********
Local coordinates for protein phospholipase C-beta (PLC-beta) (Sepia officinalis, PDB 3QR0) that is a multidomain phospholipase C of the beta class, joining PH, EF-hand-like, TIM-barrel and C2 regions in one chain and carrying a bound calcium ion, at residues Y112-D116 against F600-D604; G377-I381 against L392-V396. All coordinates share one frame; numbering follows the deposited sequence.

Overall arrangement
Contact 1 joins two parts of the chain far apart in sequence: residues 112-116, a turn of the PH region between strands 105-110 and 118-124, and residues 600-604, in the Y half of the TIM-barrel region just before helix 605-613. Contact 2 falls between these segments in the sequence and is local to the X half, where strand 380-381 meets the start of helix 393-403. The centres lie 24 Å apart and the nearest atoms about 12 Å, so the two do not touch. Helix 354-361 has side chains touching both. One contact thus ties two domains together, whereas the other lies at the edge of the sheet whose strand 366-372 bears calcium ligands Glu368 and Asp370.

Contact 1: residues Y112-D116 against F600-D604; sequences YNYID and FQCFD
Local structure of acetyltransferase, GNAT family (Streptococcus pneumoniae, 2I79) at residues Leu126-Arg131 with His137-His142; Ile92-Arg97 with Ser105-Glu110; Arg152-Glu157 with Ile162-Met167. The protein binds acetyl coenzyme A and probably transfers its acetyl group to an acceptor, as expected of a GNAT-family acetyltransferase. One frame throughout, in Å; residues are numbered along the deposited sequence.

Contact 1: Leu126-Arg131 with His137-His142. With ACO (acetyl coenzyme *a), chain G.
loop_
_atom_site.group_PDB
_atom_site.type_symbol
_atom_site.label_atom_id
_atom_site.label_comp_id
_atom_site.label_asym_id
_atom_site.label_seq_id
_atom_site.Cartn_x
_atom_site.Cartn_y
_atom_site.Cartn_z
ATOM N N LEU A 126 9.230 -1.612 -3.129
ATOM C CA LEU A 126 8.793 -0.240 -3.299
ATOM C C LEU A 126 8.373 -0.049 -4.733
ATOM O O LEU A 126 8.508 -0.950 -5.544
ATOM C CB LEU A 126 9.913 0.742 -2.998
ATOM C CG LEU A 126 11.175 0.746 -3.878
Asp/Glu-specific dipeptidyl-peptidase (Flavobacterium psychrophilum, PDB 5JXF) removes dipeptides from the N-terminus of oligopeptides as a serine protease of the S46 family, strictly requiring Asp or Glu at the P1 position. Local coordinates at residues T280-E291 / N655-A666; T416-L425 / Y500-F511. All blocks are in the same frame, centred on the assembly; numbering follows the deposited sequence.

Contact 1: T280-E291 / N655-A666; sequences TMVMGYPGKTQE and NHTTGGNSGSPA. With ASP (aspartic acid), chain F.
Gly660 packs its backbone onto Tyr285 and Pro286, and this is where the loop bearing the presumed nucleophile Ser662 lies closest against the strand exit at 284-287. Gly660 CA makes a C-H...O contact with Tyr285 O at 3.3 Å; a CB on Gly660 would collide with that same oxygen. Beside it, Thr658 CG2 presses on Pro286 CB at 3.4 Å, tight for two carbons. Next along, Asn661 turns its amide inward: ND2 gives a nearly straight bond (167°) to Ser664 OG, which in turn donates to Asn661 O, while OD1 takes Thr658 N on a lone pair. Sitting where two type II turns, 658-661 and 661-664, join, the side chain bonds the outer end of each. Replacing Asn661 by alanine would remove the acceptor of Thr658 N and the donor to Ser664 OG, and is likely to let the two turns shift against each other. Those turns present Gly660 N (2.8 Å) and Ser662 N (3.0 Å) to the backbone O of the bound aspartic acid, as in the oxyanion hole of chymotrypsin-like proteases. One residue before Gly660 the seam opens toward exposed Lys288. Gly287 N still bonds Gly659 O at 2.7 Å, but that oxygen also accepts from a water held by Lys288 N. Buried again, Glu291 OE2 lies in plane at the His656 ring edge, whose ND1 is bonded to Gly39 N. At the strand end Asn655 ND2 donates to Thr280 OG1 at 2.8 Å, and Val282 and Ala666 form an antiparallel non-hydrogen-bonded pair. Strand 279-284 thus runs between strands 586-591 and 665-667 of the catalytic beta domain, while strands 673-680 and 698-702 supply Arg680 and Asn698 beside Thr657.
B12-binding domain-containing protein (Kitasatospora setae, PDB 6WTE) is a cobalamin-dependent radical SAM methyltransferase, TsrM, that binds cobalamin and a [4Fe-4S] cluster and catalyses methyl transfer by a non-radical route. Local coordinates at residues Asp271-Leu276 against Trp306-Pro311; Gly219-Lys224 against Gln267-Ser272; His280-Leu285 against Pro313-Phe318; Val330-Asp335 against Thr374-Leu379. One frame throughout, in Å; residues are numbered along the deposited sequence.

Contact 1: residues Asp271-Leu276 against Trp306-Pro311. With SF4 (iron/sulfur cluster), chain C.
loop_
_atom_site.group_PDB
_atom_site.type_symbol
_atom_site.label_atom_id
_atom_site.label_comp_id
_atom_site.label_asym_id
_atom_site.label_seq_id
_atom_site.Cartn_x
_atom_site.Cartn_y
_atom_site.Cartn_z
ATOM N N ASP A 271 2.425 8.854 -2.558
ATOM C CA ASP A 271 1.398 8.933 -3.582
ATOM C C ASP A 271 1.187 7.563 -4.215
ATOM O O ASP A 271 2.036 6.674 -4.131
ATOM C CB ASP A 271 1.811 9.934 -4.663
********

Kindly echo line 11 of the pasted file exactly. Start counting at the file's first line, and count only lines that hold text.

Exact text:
_atom_site.label_comp_id